Liked 233 Times on 194 Posts

Default

if it formed a pellicle or firm-filmy bubbles, it's infected
ReverseApacheMaster is offline
 
Reply With Quote
Old 06-20-2011, 08:02 PM   #6
MalFet
/bɪər nərd/
HBT_LIFETIMESUPPORTER.png
Feedback Score: 1 reviews
 
MalFet's Avatar
Recipes 
 
Join Date: May 2010
Location: NYC / Kathmandu
Posts: 8,371
Liked 1325 Times on 884 Posts
Likes Given: 621

Default

Quote:
Originally Posted by ReverseApacheMaster View Post
if it formed a pellicle or firm-filmy bubbles, it's infected
Yeah, that would be a hint

...of course, just because there isn't a pellicle doesn't mean that it's not infected.
MalFet is offline
 
Reply With Quote
Old 06-20-2011, 08:05 PM   #7
jlpred55
Feedback Score: 0 reviews
Recipes 
 
Join Date: Aug 2008
Posts: 423
Liked 3 Times on 3 Posts
Likes Given: 1

Default

I reuse yeast all the time, lots longer time frames than that. I make a starter, pitch the yeast, then taste the oxidized (yuck) fermented starter. If it is infected you can smell it! If it is infected you can definately taste it.
__________________
Kegged: Millenium Galaxy IPA, German Pilsner. Apricot Blonde Ale, ACE Witbier, ACE American Wheat.
Bottled: Smoked Red Rye, Old Tanglefoot Barleywine, Tripel, Dubbel, American Farmhouse Ale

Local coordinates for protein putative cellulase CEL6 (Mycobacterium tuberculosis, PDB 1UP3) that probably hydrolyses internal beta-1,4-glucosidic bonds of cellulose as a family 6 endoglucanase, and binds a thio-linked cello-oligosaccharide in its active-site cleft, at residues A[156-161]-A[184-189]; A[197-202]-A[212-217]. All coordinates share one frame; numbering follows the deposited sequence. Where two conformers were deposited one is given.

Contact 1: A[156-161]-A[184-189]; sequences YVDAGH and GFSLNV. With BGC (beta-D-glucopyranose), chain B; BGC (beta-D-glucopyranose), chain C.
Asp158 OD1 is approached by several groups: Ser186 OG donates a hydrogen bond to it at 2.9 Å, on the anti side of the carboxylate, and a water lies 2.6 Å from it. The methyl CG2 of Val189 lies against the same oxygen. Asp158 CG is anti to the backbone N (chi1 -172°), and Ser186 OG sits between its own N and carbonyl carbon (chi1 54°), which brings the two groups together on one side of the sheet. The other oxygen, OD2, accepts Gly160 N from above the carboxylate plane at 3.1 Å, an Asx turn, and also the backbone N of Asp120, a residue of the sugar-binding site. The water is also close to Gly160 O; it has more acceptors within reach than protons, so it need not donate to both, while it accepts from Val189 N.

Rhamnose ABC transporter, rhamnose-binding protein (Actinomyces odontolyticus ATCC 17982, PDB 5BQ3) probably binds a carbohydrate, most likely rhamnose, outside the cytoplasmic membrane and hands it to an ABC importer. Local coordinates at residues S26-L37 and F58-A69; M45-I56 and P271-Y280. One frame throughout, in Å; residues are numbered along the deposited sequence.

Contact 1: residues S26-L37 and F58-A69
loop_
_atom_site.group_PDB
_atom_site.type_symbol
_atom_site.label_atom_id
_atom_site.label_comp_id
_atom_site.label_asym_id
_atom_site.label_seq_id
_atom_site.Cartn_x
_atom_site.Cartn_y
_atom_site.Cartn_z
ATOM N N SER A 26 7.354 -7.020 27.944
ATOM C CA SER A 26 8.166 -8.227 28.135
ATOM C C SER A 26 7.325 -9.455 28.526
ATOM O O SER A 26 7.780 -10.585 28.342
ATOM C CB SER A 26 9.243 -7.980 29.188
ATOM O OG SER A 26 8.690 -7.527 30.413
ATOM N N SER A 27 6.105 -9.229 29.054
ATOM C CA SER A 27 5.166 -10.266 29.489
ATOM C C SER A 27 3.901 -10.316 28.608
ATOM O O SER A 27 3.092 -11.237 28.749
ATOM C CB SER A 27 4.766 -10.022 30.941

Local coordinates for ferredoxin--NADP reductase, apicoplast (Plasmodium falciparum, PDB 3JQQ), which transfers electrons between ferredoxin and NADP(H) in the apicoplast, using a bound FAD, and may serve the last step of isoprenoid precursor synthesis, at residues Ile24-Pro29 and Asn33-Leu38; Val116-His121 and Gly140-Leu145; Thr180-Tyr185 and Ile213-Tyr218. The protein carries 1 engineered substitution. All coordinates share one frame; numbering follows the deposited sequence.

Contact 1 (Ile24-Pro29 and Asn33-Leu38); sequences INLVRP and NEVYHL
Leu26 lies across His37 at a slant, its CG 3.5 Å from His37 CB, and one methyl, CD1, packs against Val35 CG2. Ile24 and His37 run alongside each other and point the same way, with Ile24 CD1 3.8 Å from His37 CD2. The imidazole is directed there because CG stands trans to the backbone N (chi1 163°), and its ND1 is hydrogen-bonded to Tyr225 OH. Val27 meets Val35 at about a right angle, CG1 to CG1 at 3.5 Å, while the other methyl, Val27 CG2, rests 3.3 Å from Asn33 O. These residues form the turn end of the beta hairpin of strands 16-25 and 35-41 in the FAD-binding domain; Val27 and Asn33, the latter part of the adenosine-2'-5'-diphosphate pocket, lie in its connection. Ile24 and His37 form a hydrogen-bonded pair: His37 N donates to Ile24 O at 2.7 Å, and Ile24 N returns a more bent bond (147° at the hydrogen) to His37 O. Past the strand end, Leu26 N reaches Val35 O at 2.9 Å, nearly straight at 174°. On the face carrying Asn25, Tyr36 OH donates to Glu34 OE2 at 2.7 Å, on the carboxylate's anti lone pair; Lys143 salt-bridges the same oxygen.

jlpred55 is offline
 
Reply With Quote
Old 06-21-2011, 10:36 AM   #8
ThePearsonFam
Feedback Score: 0 reviews
Recipes 
 
Join Date: Feb 2009
Location: Virginia Beach, VA, Virginia
Posts: 884
Liked 13 Times on 10 Posts
Likes Given: 1

Default

I agree that there's a world of difference between oxidized and infected. I would definitely taste the starter if it were from a vial or pack, but it's reused. If the cake is infected, then you'll most likely smell and taste it by sampling the yeast too. Either way works for reused yeast.
ThePearsonFam is offline
 
Reply With Quote
Old 06-21-2011, 01:02 PM   #9
BelgianKing
Feedback Score: 0 reviews
Recipes 
 
Join Date: Jan 2011
Location: Buffalo, NY
Posts: 70
Liked 4 Times on 4 Posts
Likes Given: 2

Default

ive read on here that your starter will have a sour like taste to it and it doesnt taste good either. I have never tasted my starter before but just a heads up.
__________________
Primary:Chicken Livers IPA x10gal
Secondary:
Bottled: Milk Chocolate Stout,Dr. Spock's Bock 001,Dr. Spock's Bock 002

Yeast Bank:1056 3rd Generation

2011 gallons= 61
BelgianKing is offline
 
Reply With Quote
Old 06-21-2011, 01:35 PM   #10
ThePearsonFam
Feedback Score: 0 reviews
Recipes 
 
Join Date: Feb 2009
Location: Virginia Beach, VA, Virginia
Posts: 884
Liked 13 Times on 10 Posts
Likes Given: 1

Default

Starters don't taste good because of oxidation. The goal is to grow yeast cell counts, not make beer, so we intentionally allow O2 into the process. The result is more yeast and a bad taste...


ThePearsonFam is offline
 
Reply With Quote
Reply


Thread Tools


Similar Threads
Thread Thread Starter Forum Replies Last Post
Reused Yeast & Primary Time Question... BradleyBrew Fermentation & Yeast 4 06-19-2011 02:11 AM
Is there a way to know yeast infected before pitching? Cabbie Fermentation & Yeast 9 06-08-2011 06:04 PM
Saved yeast infected??? mattmuir Fermentation & Yeast 5 06-03-2011 11:08 PM
Reused Yeast on over 150 batches Haputanlas Fermentation & Yeast 40 04-14-2011 08:02 PM
Infected Yeast? baer19d Fermentation & Yeast 2 01-16-2010 05:02 PM


Forum Jump

Newest Threads

LATEST SPONSOR DEALS